Tags: madoff | bonaventre | convicted | fraud | sentencing

Madoff Aide Hired in 1960s Will Be First to Learn Prison Fate

Saturday, 06 December 2014 08:12 AM

Daniel Bonventre, one of five former Bernard Madoff employees convicted for aiding his $17.5 billion fraud, will be first to learn his fate at a sentencing hearing almost exactly six years after his ex-boss's arrest.

The punishment will be handed down in Manhattan Dec. 8 by U.S. District Judge Laura Taylor Swain, who oversaw a five-month trial that ended in a total victory for prosecutors in March.

Jurors agreed that the five ex-colleagues used a web of fake account documents, phony regulatory filings and bogus computer programs to keep the biggest U.S. Ponzi scheme afloat. The decades-long scam finally collapsed during the financial crisis with Madoff's confession and arrest on Dec. 11, 2008.

"I hope the sentences will provide an outlet for some of the rage, pain and desire for justice so many of the victims have been clamoring for," said Julian Moore, a former prosecutor who worked on the Madoff case from 2010 to 2013 and is now a senior managing director at K2 Intelligence, a risk analytics firm in New York. "For many, their lives as they knew them were destroyed."

The three men and two women have been free on bail since a federal jury found them guilty of securities fraud and related counts. The group continues to deny wrongdoing.

Bonventre, 67, was Madoff's director of operations and ran the firm's broker-dealer business for almost 40 years. He was one of two defendants in the case who took the witness stand during the trial, a move later criticized by jurors who said he came off as a liar in denial about his actions.

Swain will hand down sentences over a week-long period. She repeatedly delayed the hearings as lawyers squabbled over details of the case, including how much money the former staffers should be ordered to forfeit.

Madoff Five

The four other defendants are Annette Bongiorno, 67, who ran the investment advisory unit at the center of the fraud; Joann Crupi, 54, who managed large accounts; and computer programmers George Perez, 48, and Jerome O'Hara, 51, who automated the scam as it grew rapidly in the 1990s.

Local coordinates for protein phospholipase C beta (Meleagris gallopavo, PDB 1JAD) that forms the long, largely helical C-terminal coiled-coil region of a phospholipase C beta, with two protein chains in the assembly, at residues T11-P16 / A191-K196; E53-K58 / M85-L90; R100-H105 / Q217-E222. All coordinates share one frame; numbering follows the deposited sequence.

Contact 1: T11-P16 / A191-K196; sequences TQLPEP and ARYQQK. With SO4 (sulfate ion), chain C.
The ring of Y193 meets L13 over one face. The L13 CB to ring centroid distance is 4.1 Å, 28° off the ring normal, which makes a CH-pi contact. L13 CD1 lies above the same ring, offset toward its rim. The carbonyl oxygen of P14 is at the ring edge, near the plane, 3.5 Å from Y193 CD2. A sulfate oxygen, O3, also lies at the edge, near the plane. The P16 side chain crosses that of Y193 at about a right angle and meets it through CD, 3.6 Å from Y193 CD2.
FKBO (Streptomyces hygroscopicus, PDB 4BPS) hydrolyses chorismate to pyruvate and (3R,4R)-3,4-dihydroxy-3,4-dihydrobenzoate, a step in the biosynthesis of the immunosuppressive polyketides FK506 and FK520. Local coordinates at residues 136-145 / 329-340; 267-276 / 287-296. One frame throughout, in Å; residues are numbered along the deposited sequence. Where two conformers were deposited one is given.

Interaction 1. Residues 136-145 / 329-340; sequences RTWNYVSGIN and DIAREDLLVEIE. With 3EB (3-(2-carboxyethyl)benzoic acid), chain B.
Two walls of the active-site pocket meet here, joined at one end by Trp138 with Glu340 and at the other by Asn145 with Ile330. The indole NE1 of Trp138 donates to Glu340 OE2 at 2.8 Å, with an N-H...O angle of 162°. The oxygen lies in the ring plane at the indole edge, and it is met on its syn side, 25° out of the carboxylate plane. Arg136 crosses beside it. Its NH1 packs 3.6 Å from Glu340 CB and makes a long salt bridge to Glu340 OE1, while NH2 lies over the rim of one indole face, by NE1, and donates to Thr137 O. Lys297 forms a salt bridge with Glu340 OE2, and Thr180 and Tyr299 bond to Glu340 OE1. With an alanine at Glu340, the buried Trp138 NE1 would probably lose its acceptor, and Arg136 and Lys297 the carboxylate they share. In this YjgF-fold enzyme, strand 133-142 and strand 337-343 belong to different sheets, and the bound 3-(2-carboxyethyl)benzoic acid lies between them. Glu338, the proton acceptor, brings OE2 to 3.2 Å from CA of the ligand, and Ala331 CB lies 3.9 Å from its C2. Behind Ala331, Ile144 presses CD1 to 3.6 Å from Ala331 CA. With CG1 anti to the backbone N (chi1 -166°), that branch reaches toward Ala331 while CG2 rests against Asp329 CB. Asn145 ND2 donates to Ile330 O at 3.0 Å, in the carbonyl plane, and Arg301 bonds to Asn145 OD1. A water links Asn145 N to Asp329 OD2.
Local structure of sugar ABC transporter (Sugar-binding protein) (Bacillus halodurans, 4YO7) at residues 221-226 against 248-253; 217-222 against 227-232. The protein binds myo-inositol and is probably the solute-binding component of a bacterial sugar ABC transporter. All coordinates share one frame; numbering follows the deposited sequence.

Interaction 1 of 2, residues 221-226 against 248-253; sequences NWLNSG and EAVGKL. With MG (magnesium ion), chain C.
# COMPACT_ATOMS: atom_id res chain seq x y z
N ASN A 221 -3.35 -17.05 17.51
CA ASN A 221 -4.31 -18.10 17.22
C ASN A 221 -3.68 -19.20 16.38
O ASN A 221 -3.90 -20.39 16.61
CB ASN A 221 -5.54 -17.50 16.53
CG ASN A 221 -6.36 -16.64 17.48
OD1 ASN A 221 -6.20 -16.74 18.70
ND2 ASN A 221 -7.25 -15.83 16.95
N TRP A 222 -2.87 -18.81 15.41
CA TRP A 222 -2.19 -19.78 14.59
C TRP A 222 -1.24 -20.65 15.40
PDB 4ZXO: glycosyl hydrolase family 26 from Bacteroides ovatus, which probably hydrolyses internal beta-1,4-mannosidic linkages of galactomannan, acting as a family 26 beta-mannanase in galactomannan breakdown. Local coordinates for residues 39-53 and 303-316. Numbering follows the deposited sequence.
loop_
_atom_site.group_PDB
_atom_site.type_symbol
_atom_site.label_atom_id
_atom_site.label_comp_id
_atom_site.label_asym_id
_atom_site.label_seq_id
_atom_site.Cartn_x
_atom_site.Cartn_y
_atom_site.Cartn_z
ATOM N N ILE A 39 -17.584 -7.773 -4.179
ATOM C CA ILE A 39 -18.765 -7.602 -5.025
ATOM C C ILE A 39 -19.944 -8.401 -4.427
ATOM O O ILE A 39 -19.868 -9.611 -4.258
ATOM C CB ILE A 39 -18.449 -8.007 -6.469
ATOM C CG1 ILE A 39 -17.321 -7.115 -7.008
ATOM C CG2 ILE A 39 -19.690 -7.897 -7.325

In court filings, the U.S. Probation Office said the crimes warranted 20-year terms for Bongiorno and Bonventre; 14 years for Crupi; and eight years each for Perez and O'Hara.

The government has urged Swain to issue harsher sentences, arguing the defendants remain unapologetic and refuse to come to terms with their complicity in Madoff's scam.

Defense lawyers, in separate court filings, have asked for leniency, arguing their clients were found guilty by association with Madoff and were brought down by a tainted jury process and prosecutorial misconduct during the trial.

'Symbolic' Terms

The proposed sentences are already longer than normal for white-collar crimes, and for some of the defendants they amount to "symbolic" life sentences, said Samuel Buell, a former federal prosecutor who is now a professor at Duke University School of Law in Durham, North Carolina.

"Most people would not think a life sentence or the equivalent should be routine in a white-collar case," Buell said in a phone interview. "If so, what's left for the murderers, the mafia and the terrorists?"

Jurors who spoke after the verdict said they believed the defendants were lying to the court and themselves when they argued they were duped by Madoff and didn't have enough education in the industry to recognize the fraud.

One juror described the group as Madoff's willing "soldiers" and the con man as their "commander."

Prosecutors showed the jury extensive evidence of the defendants receiving millions of dollars in compensation and unusual bonuses, as well as unlimited use of company credit cards for personal expenses, including tropical cruises, wine collections, Manhattan apartments and family vacations.